Figure 2 - Excerpt of the basic O&M observation model.

On service level, at the SOS, the observations are grouped by so-called ObservationOfferings. One such offering groups the observations produced by one particular procedure. The offering makes all metadata of this group of observations available. Such metadata are for example the begin- and end-time as well as the overall bounding box of all associated observations.

2. A Generic Database Schema for Observations

Based on the above described O&M model for representing observations, this section develops a database schema. This database schema is generic in a sense that it is not restricted to a particular use case of observation data. With the flexible O&M model as its foundation, this database schema can be applied to various domains, ranging from hydrology over oceanography to air quality monitoring.

Figure 3 depicts the designed database schema. To implement this schema, each box is mapped to a database table with the according columns.

Figure 3 - Generic database schema for observations.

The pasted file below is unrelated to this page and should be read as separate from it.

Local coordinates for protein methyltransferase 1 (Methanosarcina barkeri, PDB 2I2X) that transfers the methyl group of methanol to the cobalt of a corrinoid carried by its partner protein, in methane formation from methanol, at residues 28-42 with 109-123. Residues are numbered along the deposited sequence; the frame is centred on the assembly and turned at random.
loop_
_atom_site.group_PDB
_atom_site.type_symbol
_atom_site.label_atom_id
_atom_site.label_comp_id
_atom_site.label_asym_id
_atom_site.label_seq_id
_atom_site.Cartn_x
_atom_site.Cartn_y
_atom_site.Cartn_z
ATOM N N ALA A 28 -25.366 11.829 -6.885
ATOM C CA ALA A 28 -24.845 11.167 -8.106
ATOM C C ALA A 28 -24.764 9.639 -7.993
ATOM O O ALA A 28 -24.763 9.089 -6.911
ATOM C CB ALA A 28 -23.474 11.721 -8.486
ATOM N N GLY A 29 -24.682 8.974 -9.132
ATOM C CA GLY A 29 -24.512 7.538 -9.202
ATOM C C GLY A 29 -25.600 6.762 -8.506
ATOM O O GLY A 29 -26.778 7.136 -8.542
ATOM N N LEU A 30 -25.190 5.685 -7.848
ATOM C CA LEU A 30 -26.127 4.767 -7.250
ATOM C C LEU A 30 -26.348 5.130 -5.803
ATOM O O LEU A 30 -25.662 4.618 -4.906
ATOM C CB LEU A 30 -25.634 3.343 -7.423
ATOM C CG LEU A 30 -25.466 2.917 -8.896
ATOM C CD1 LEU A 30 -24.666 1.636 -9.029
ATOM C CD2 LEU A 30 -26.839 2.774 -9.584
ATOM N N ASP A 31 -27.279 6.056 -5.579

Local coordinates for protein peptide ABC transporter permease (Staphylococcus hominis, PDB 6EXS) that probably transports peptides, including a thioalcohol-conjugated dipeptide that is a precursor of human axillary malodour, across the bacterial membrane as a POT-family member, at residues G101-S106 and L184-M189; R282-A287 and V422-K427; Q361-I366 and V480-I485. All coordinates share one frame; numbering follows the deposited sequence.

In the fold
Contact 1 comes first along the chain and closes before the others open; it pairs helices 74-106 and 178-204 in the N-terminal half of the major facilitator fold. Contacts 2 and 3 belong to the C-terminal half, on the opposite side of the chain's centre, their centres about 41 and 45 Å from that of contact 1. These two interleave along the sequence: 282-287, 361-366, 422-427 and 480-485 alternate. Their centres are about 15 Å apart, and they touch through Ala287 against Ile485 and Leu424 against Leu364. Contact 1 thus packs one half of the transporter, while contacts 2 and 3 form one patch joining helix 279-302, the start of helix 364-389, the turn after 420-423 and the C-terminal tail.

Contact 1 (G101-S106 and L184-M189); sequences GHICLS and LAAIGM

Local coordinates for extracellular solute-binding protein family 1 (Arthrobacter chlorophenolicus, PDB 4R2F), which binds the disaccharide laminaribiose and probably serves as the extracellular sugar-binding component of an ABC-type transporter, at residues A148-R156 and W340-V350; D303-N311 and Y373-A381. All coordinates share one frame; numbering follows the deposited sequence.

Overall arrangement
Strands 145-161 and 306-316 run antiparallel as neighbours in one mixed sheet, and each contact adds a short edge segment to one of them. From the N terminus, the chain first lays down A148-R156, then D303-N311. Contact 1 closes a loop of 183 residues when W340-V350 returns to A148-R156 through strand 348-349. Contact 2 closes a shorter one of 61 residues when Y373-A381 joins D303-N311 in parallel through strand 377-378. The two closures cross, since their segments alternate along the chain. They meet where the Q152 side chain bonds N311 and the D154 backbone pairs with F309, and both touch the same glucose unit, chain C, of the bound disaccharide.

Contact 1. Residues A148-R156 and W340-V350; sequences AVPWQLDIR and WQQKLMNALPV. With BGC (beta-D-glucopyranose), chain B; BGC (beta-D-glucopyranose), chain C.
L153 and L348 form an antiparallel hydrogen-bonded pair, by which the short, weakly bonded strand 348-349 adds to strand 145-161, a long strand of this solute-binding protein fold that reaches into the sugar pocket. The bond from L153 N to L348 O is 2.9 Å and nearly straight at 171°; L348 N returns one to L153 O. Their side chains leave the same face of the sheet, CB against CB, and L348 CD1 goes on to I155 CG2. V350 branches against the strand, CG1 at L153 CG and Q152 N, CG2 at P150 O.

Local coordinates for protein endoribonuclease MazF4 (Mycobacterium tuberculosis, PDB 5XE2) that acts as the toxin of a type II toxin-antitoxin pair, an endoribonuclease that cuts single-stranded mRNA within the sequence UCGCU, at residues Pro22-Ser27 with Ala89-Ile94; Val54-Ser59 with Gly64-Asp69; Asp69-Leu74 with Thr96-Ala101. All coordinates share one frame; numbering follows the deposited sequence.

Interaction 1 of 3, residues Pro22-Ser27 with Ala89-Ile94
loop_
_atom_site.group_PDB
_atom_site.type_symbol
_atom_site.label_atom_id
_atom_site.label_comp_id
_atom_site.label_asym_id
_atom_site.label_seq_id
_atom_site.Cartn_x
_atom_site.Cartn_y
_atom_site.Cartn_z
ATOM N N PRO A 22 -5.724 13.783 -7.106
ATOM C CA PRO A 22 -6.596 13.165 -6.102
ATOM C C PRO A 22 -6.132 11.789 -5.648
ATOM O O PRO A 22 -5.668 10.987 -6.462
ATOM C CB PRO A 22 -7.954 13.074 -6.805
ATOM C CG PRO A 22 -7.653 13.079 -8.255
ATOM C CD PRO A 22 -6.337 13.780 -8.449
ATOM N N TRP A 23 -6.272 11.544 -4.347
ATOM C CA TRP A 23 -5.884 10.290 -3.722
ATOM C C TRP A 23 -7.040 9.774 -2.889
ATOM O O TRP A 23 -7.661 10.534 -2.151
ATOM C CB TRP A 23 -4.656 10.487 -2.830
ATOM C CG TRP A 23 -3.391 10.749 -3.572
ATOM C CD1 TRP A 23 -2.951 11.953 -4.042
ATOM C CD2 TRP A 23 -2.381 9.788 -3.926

The observation type is at the center of the schema. It carries a time stamp for storing the phenomenon time, a UCUM code to identify the unit of measure, and can have a text value OR a numeric value as its result. (Note that this OR relationship cannot be reflected in the schema but has be applied in the implementation.) Further, the observation has foreign keys to the associated observed property, the feature of interest, and the procedure. Also, the observation is grouped to an observation offering, and has therefore an according foreign key.

To state information about the quality of the result of an observation, the quality type is created. Besides a foreign key to the according observation, it carries the name, unit, type, and value of the quality.

Which data type has to be used to interpret the result is stored in the property type. This type also allows storing a description for the observed property. This can be a link to a more detailed description of the property / phenomenon observed by the sensor. The property type has n:m relationships to the offering, which hosts observations with this particular property, as well as to the procedure, which has this particular property as its output.

The feature of interest type stores the name, description, type, and geometry of the feature. It has n:m relationships with the offering to which it belongs and the procedure which it observes.